Volume 13, Issue 37 ~ September 15 - 21, 2005
Battling Alien Invaders
Making war on phragmites and other flora that take no prisoners
by Carrie Steele

It’s not a glamour job, tromping through the marsh in hip-waders and canvas jumpsuit to slash through thick, endless clumps of reeds in the hot sun.

Sometimes it reeks.

The smell is really bad, says Mark Smith of Maryland Department of Agriculture. Sometimes at day’s end, it takes more than one shower to wash it off.

Sometimes it’s hard to see the trees for the forest, too. Slip into a camouflaged, booby-trapped four-foot-deep creek, and water shoots over your waders, while thick mud holds onto your boots like the Jaws of Life.

Fighting the Battle
On a sunny autumn morning, Smith and Judy Edelen pulled their khaki Department of Agriculture pickup near their targets: patches of phragmites on a two-acre private lot near the Severn River Bridge in Annapolis.

“It was so thick, the homeowners couldn’t even see the river,” says Smith of the enemy. “Phragmites just keep creeping in; these homeowners are trying to recapture their land.”

Smith and Edelen, who work for the Office of Plant Industries and Pest Management at Maryland’s Department of Agriculture, were responding to a homeowner’s repeated cry for help. They’ve been at this very spot before with the big herbicide tank, pump motor and yards of hose to rescue yet another tideline from the grip of aliens.

But the invaders return, no matter what Smith does or how much poison he spreads.

The duo treated this area before Hurricane Isabel, only to have the storm wreck their work. To kill, their herbicide must flow down the plant stem into the rhizomes, underground stems that generate new roots and shoots. In the storm, many of the shoots broke off and Roundup’s work was interrupted. The reeds came back.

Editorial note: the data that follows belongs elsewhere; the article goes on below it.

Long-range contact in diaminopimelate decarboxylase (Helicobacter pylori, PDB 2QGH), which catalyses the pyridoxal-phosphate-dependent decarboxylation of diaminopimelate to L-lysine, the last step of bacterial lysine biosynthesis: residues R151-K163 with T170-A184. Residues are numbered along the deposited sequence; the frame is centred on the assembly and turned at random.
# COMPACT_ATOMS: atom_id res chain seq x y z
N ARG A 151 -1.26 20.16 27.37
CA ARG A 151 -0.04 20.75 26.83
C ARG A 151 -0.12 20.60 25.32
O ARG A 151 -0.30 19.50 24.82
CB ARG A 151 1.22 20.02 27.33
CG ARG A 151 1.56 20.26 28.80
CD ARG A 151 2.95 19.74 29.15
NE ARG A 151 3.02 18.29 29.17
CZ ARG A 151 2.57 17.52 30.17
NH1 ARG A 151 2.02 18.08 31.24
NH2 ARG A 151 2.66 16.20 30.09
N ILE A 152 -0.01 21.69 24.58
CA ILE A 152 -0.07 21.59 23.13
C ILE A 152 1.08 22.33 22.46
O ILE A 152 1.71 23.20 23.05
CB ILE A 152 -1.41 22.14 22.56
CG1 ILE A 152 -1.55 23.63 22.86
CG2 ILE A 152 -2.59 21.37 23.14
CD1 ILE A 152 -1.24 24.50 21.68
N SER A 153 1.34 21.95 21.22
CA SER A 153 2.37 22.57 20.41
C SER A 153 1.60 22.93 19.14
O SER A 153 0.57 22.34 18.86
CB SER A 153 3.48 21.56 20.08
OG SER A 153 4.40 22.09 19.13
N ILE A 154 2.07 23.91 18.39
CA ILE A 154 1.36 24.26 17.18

“Phragmites just out-competes everything in its niche,” says Smith. “It says ‘this niche is mine.’”

Areas where Smith and Edelen had managed to banish the leafy intruders have sprouted a diversity of native plants: switch grass, persimmon, mares’ tail and more plants that know how to share habitat.

“Let’s see what good we can do,” Smith says over his shoulder before disappearing into the phragmites jungle. Smith trailblazes, fighting through the dense reed wall to get to the starting point. Then he sprays his way back to the truck. His green sprayer hose trails behind him like a lifeline. But it’s really a death line, for through it Roundup is propelled from the tank over the phragmites.

“Sometimes I can’t even tell where he is in the phragmites patch except for seeing the spray,” says Edelen.

Smith sprays 100 gallons on the stalks and leaves until the leafy stand glistens. Once the herbicide is absorbed through the leaves, it gets into the plant’s system, killing roots, shoots and all.

Smith and Edelen take such phragmites-busting trips three or four times a week in the late summer and early fall.

Invasion of the Wetland Snatcher
It’s all in the strategy. When tribes or groups invade other lands and countries, armies either swarm in or sneak undercover by the black of night.

Invading plants use both these strategies.

Like the infamous northern snakehead fish, non-native plants, too, can get too big for their niches. Vines, bushes, shrubs, trees, grasses and water plants invade, ravaging their conquered territory.

In the Florida Everglades, the Chesapeake’s distant, marshy cousin, such invaders as old world climbing fern have blanketed the river of grass in lovely green death.

In Chesapeake Country wetlands, we battle phragmites austrais, the common reed. Armies of phragmites have invaded Maryland wetlands, forming thick stands that choke out native plants and starve out resident wildlife. The reed has conquered as much as 50,000 acres in Maryland, according to U.S. Fish and Wildlife Service biologist Doug Forsell’s best guestimate. That’s nearly 50 times the acreage of pumpkins grown in Maryland last year.

Forsell bases his figure on a mid-1990s survey that found 8,500 acres of phragmites just along the Bay’s wet borders. “I’d guess that amount has at least doubled or tripled since then,” he says. “And that number doesn’t even reflect acres of phragmites plaguing creeks and streams not directly on the Bay. There’s gobs of phragmites that aren’t on the edges of the Bay.”